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POGOs to drive PHL property mart, but challenges seen

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By Arra B. Francia, Reporter

REAL ESTATE consultancy JLL Philippines said China’s contributions to the Philippine real estate market are critical, noting how the presence of Philippine Offshore Gaming Operators (POGOs) offset the slowdown of business process outsourcing (BPO) companies’ expansion in 2018.

“We cannot forget that the investment from China is critical to this country at any level, residential, commercial, construction, infrastructure,” JLL Country Head Christophe Vicic during a round table discussion hosted by online real estate marketplace Lamudi in Makati on Tuesday.

“The Chinese money is important to this country, it’s part of the GDP (gross domestic product) growth.”

Mr. Vicic’s statement comes amid the increasing presence of Chinese nationals employed by POGOs in the Manila Bay Area. With more POGOs operating in Metro Manila, their employees have also started occupying nearby residential developments.

While this has caused a surge in demand for residential properties in the Bay Area and nearby business districts, panelists during Lamudi’s round table discussion noted that taking in POGOs as tenants has been challenging.

“It’s true that the POGO employee is not necessarily the most dedicated, most likely don’t speak English….Ultimately you need a certain discipline,” Mr. Vicic said.

For Anchor Land Holdings, Inc. (ALHI) President Digna Elizabeth L. Ventura, having Chinese tenants means cooperating with POGOs to ensure their workers comply with building rules.

“We’re working closely with the operator and making sure that the property management controls the situation and makes these people follow the rules,” Ms. Ventura said during the round table discussion.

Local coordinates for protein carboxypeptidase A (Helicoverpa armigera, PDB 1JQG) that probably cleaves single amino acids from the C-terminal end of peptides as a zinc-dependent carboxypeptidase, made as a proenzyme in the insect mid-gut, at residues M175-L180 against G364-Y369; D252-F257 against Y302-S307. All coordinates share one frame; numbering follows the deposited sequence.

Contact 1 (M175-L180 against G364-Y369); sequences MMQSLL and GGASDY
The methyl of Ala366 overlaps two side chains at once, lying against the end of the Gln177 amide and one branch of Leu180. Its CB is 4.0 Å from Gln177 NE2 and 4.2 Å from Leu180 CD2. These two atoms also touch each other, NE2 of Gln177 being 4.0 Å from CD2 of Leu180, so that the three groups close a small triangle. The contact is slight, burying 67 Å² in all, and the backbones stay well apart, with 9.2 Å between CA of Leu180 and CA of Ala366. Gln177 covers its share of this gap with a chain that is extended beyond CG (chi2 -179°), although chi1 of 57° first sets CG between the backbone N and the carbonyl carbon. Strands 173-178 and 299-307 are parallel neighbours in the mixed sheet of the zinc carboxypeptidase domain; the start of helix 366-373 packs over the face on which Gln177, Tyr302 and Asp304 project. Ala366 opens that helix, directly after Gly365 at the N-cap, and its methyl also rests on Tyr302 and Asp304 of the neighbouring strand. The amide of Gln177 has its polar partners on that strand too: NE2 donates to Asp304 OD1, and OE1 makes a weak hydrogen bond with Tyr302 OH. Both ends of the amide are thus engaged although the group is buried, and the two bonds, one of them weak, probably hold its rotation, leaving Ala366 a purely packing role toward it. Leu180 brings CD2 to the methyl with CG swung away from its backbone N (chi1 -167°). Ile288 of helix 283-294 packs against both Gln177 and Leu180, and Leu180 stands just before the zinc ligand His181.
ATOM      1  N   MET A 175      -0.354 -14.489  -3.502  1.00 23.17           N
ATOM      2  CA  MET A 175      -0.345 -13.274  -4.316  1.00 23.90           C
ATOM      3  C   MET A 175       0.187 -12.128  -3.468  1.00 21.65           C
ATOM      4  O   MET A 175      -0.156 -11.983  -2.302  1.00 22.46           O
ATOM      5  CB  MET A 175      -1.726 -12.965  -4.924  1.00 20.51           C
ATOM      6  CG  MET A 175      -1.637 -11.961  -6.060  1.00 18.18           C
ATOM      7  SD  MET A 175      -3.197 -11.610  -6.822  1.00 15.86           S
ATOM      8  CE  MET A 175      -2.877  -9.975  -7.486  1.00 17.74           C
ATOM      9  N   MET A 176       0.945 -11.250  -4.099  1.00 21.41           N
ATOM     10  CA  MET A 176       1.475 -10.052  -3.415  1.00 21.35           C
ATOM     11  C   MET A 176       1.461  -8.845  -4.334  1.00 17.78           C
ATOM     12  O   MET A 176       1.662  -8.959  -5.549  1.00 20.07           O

Mr. Vicic said they are recommending that landlords keep a balanced mix of tenants in their properties, given the challenging nature of POGOs.

“If I were a landlord I would not rely on POGO for a long-term strategy only because it’s highly visible and politically-charged because of the nature of the industry,” he explained, adding that they conduct reference checks of POGO clients in China before taking them in as tenants to assure landlords.

Prices have accordingly risen following the surge in demand for residential projects in the Bay Area. With this, JLL Philippines Head of Research and Consulting Janlo delos Reyes said that local property buyers are being pushed toward the fringes.

“Prices are at around P300,000 per square meter, and that’s comparable to Makati and Bonifacio Global City. What’s happening is the Bay Area is pushing the domestic market away from that community, not only in terms of the sale but also in terms of the rents,” Mr. delos Reyes said.

“The local market is unable to keep up with that kind of pricing. Some of them are being pushed toward the fringes and other areas.”

Lamudi Philippines Chief Executive Officer Bhavna Suresh said that moving toward the provinces will be good for the country in the future.

“The only flip side there is infrastructure needs to catch up, we need to move our offices to these outskirt areas too,” Ms. Suresh said.





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